So, I still don’t understand the South. My wife was forced by life circumstances to live in the South for five years, and says I shouldn’t waste my time trying. When she moved to East Texas (as a union organizer), she had a moment of trepidation as she drove across the border into the state. The thought entered her mind that some Klansman might overhear her Chicago accent and hail some hillbilly sheriff to haul her off into the woods and kill her. You know why she was afraid of that? Because that’s literally what happened to Chaney, Goodman, and Schwerner when they were traveling into the South to register African Americans to vote in 1964. (Later, a Klansman did threaten her, but that’s another story.)
Barbee depicts a culture that not only glorifies ignorance but enforces it as a way of life. I’ll point out here that the hero in this book–the only character who can think– is not human, but a swamp creature who has evolved out of the radioactive muck. He’s seven feet tall with reptilian skin, gills in his ribcage, webbed fingers and toes, scales on his chest and thighs, lips like a catfish and a tiny nose like a human infant’s. He walks on all fours. But the creature, inexplicably, has a great command of the English language—he’s much more fluent than the townsfolk—and he comes off as the most rational, intelligent character in the story.
The Suckhole townsfolk do have an excuse for their ignorance, as the author explains, “Suckhole didn’t believe in schools, as they were breeding grounds for soulless Commies.” The Suckhole townsfolk have to pretend they don’t see the creature, because they don’t believe in evolution; if they acknowledge the creature’s existence, they’re committing blasphemy. Again, Barbee is making the none-too-subtle point that the South literally discourages coming to terms with reality.
In Barbee’s vision of the aftermath of Civil War II, the Confederates think they’ve won the war against the Yankees despite the fact that the Yankees let loose a nuclear firestorm that destroyed everything else on the planet. (Don’t bother thinking about that too hard–this is a bizarro novel.) The setup of the novel is classic horror story, pretty much like Jaws. There’s a public danger that the sheriff knows about, but the mayor wants it hushed up so it won’t kill business for the big holiday. But after the setup, the story takes off in directions heretofore uncharted.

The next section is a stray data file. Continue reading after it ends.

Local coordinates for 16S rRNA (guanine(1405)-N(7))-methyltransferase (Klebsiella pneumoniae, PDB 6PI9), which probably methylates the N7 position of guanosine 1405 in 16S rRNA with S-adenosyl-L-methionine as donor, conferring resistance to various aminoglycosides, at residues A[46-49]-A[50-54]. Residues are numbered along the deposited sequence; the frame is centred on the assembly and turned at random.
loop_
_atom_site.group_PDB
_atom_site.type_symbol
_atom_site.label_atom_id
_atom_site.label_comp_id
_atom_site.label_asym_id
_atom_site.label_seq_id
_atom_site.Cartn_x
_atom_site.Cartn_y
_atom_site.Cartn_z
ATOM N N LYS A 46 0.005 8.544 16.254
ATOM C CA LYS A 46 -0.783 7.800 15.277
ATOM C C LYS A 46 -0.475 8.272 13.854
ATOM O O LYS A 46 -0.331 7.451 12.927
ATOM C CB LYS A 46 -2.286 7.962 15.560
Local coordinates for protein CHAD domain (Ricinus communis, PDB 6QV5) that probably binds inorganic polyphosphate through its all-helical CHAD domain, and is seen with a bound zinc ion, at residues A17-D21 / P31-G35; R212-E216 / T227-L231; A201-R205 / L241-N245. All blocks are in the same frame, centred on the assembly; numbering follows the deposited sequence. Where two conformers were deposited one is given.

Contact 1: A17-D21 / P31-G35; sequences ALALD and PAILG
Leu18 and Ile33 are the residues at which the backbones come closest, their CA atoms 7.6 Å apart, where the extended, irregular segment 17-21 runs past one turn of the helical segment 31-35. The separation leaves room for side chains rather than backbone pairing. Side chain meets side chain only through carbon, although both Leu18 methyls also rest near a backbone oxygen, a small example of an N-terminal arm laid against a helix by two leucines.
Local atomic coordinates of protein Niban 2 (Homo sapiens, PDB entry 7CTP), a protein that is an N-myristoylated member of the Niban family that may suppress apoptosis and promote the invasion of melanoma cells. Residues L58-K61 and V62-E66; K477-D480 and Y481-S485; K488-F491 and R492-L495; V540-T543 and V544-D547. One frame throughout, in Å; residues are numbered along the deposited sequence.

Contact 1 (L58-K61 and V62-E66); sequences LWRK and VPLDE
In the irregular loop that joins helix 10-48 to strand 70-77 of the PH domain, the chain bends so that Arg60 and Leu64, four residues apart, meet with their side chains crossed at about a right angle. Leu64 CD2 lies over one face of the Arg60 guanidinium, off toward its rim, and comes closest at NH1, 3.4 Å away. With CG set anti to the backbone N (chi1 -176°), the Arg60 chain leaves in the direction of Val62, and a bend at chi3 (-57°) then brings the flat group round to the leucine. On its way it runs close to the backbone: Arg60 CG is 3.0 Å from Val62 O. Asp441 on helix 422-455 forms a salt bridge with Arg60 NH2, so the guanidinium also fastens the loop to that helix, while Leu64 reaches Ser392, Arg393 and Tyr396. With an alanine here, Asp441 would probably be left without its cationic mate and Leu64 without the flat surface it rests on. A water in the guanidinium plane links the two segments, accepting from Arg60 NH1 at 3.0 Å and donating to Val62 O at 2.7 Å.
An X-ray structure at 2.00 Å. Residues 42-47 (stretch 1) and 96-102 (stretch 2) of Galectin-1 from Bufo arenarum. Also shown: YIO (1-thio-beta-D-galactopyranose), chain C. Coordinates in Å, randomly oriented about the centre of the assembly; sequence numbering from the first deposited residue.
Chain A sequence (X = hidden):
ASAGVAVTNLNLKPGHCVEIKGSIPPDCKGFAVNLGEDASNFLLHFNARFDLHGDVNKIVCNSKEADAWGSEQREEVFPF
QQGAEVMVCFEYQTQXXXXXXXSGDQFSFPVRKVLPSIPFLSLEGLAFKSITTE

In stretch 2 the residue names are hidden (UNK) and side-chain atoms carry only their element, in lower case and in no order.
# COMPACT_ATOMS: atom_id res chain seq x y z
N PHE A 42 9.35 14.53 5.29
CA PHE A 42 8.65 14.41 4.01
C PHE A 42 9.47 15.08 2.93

I suspect there are aspects of this book I don’t get because I haven’t lived in the South, references and in-jokes that are beyond my Detroit/San Francisco life experience. I’m not sure what the Daughters of the Confederacy mean to Southerners, but they are royally trashed in this book, as is Hank Williams, Jr. I’ve never been a country music fan, and though I’ve always liked Hank, Sr., I know little about his son.
Barbee is not so much skewering southern values as he is the ignorance that fosters those values. Barbee seems to despair over his fellow Southerners as much as I do. The book delivers no solution to the problem of willful regional ignorance, but it will get you laughing about it.
In my blog post on bizarro fiction last month, I wrote that some of the best social and political satire right now is coming out of the bizarro writers. A Town Called Suckhole by David W. Barbee is the kind of bizarro novel I was talking about. While it seems to have become politically incorrect to address the raving lunacy coming out of the South, except in its most extreme manifestations, in the world of bizarro fiction it can still be talked about.